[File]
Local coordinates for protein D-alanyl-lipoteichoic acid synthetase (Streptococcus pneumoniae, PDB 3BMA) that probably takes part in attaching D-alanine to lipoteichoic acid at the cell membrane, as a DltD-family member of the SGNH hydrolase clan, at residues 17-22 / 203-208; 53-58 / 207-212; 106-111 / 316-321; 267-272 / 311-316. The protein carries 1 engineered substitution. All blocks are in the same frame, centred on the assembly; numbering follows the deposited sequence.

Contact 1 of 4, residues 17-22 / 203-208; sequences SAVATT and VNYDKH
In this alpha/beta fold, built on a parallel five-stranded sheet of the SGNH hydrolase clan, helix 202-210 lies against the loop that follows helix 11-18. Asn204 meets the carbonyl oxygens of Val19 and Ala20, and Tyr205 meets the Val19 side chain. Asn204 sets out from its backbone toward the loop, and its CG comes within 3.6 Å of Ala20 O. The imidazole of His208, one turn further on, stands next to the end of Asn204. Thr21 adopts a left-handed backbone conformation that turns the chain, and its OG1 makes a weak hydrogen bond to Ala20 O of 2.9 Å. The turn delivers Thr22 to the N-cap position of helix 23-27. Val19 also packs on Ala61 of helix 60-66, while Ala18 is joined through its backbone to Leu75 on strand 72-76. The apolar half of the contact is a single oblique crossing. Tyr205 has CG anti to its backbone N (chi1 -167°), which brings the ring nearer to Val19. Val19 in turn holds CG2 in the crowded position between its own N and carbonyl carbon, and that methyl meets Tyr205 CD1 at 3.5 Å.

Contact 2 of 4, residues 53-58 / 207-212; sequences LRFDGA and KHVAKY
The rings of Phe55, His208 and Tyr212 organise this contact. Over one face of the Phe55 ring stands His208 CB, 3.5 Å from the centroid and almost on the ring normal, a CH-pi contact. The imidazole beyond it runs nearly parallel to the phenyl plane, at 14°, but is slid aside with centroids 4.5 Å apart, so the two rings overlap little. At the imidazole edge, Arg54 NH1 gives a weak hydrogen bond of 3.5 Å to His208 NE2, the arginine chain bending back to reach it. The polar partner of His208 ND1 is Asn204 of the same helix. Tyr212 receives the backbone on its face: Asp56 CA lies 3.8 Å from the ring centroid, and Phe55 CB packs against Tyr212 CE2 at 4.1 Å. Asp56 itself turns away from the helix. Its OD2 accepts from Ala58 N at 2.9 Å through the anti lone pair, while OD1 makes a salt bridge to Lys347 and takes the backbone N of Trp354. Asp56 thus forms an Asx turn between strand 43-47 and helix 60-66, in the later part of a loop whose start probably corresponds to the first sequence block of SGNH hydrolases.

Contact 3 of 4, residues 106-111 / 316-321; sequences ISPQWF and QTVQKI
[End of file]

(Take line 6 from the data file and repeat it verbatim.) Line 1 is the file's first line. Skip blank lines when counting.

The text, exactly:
Contact 3 of 4, residues 106-111 / 316-321; sequences ISPQWF and QTVQKI